Airbus is closely monitoring the situation around Russia but says it is too early to comment on the effects of the sanctions that have been imposed by the European Commission since last Friday. These sanctions prohibit the sale and trade of aircraft and aircraft parts to Russian airlines by aircraft manufacturers, suppliers, and lessors as well as the ban of all Russian airliners and business jets in EU airspace. Impact of sanctions on Airbus and Boeing still unclear.
AirInsight asked Airbus today about the impact of these sanctions. In an email, a spokesperson replies: “We are monitoring the situation closely together with our partners, customers, and suppliers. It is premature to comment in detail about the impact of sanctions on our industry. We are analyzing the impact of the sanctions that have been announced since the start of the situation and we will fully comply with all sanctions and applicable laws, once they are in force.”
Airbus is exposed to Russia in various ways. First, through aircraft that are on direct order, but these are limited as most airliners in the country are leased. The spokesperson confirms our previous report that it has unfilled orders from Aeroflot for the A350-900. Of 22 aircraft on order, nine have been delivered, including the one that was delivered late on Thursday 24.
Sanctions will prohibit the deliveries of the remaining A350s, which include a number of frames that have already been produced: MSN457 (first flight on October 26, 2021), MSN463 (November 15), MSN466 (January 21), MSN471 (February 15), plus yet to fly MSN493.
The spokesperson says that Airbus is also exposed to some forty A320neo-family aircraft from lessors. From the non-exhaustive production list on Planespotters, we identify the following A320neo’s that are currently in production: MSN10546 (first flight February 24), MSN10731 (January 5) for Siberia Airlines S7, plus MSN10712 (January 25), and MSN10786 (February 15) for Smartavia.
As reported, AerCap is the most-exposed in Russia, with some 149 leased to Russian airlines according to AirfinanceJournal. AerCap said today that it will fully comply with EU sanctions and cease leasing activities with Russian airlines. The lessor said that five percent of its fleet by book value has been leased to airlines like Aeroflot and S7. SMBC and ALC also have double-digit portfolios in Russia.
Titanium from Russia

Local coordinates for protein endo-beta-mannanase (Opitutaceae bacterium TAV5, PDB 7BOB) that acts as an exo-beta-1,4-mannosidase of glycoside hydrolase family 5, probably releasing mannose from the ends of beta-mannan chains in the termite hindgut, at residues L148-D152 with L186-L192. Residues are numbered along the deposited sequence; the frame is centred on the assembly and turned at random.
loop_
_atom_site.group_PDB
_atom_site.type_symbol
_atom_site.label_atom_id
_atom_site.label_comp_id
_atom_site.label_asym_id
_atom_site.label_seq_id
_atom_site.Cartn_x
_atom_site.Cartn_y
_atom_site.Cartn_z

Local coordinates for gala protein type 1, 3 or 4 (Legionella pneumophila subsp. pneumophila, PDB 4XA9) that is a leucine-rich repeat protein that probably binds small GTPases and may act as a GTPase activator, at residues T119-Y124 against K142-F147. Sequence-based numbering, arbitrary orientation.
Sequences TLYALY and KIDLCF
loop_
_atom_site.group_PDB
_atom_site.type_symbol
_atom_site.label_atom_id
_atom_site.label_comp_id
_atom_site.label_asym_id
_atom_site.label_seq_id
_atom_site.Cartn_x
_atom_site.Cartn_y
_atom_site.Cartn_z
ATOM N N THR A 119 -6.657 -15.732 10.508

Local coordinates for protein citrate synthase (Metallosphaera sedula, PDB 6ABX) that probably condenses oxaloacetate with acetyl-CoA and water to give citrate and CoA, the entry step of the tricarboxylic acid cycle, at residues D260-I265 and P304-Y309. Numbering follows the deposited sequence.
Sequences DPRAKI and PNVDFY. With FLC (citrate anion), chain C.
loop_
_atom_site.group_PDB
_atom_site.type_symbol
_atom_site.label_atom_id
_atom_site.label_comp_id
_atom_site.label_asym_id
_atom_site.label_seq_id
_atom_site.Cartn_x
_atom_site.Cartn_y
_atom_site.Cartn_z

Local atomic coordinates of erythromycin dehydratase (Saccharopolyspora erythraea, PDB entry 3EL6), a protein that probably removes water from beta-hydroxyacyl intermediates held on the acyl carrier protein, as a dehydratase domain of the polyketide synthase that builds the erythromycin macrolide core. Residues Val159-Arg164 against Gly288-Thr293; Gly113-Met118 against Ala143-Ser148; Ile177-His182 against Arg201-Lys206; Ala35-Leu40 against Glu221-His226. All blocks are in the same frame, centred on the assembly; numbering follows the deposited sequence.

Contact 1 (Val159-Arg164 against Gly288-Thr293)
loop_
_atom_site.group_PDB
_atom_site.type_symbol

With a ban on the trading of aircraft parts, not only will Airbus and its suppliers be unable to support Russian airlines with spare parts but they will also have to cease taking deliveries from suppliers. One of them is VSMPO-AVISMA, a Verkhnaya Salda (Sverdlovsk) based tier 1 supplier of aluminum and titanium parts that is 25 percent-owned by state corporation Rostec. Only last January 19, the Russian company extended its supply contract until 2028 with Spanish company Aernnova Aerospace for titanium stampings for the A350.
“Our exposure is a mix of Airbus directly sourcing titanium from Russia, as well as indirect sourcing from our Tier 1 suppliers”, says Airbus. “Geopolitical risks are integrated into our titanium sourcing policies. We are therefore protected in the short and medium-term.”
In November, Boeing Commercial Airplanes CEO Stan Deal (left) and VSMPO-AVISMA CEO Dmitri Osipov signed an MoU to extend their Ural Boeing Manufacturing joint-venture. (Boeing)
Boeing recently extended Russian partnership
VSMPO-AVISMA not only produces parts for Airbus, but also for Boeing, Embraer, Safran, and Rolls-Royce. Previous contracts also included engine makers General Electric and Pratt & Whitney and the supply of compressor disks and fan blades for aero-engine and gas turbine plants.
During last November’s Dubai Airshow, the company and Boeing announced an extension of Ural Boeing Manufacturing joint-venture “for years to come.” A Memorandum of Understanding covered the supply of titanium of current and future commercial aircraft programs, including the 737/MAX, 767, 777/777X, and 787, making the Russian company the largest supplier of titanium parts to Boeing. The two companies would also work together on new alloys and technologies. In a press statement at the time, Boeing Commercial Airplanes CEO Stan Deal described VSMPO-AVISMA as “a reliable and valuable partner to Boeing for almost 25 years.”
Boeing has 34 aircraft on direct order to Russian airlines, including 28 MAX to UTAir Aviation and six 777Fs to Volga-Dnepr UK. UTAir also has three MAX 8 on order through Aviation Capital Group (ACG), but following the grounding of the type in 2019 they were stored. Siberian Airlines S7 has taken delivery of two aircraft in late 2018, with thirteen more on order via Air Lease Corporation (ALC) and AerCap. The MAX production list shows three future deliveries via ACG to Nordstar Airlines, plus three to Ural Airlines via Sberbank Leasing. This bank is on the US and EU sanctions lists. Russia is the only country that has yet to recertify the MAX. No 777F show up on the short-term production list. AirInsight has not received answers to questions from Boeing.
An Embraer spokesperson says that the Brazilian airframer will not be affected if titanium supplies from Russia dry up: “We don’t expect to be impacted. While we watch the situation closely, we have no current concerns and have large stocks in place.”
Active as a journalist since 1987, with a background in newspapers, magazines, and a regional news station, Richard has been covering commercial aviation on a freelance basis since late 2016.
In 2022, he has gone full-time freelance. Richard has been contributing to AirInsight since December 2018. He is also writing for Airliner World and Aviation News. From January 2023, he will add a part-time role with Dutch website and magazine Luchtvaartnieuws. Twitter: @rschuur_aero.